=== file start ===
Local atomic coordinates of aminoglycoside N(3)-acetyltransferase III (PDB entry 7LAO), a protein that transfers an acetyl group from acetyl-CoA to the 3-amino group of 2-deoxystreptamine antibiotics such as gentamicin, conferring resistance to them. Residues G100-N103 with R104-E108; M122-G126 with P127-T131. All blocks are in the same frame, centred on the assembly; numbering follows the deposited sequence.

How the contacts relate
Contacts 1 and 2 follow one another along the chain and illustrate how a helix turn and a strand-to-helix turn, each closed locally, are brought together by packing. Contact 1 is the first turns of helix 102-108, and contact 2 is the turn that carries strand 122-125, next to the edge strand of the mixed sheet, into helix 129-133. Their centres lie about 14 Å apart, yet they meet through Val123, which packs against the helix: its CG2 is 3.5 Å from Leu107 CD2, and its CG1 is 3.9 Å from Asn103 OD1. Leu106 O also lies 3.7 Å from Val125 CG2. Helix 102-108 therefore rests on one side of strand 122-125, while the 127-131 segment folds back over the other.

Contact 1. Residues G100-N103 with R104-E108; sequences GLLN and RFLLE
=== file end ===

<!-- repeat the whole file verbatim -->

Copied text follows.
Local atomic coordinates of aminoglycoside N(3)-acetyltransferase III (PDB entry 7LAO), a protein that transfers an acetyl group from acetyl-CoA to the 3-amino group of 2-deoxystreptamine antibiotics such as gentamicin, conferring resistance to them. Residues G100-N103 with R104-E108; M122-G126 with P127-T131. All blocks are in the same frame, centred on the assembly; numbering follows the deposited sequence.

How the contacts relate
Contacts 1 and 2 follow one another along the chain and illustrate how a helix turn and a strand-to-helix turn, each closed locally, are brought together by packing. Contact 1 is the first turns of helix 102-108, and contact 2 is the turn that carries strand 122-125, next to the edge strand of the mixed sheet, into helix 129-133. Their centres lie about 14 Å apart, yet they meet through Val123, which packs against the helix: its CG2 is 3.5 Å from Leu107 CD2, and its CG1 is 3.9 Å from Asn103 OD1. Leu106 O also lies 3.7 Å from Val125 CG2. Helix 102-108 therefore rests on one side of strand 122-125, while the 127-131 segment folds back over the other.

Contact 1. Residues G100-N103 with R104-E108; sequences GLLN and RFLLE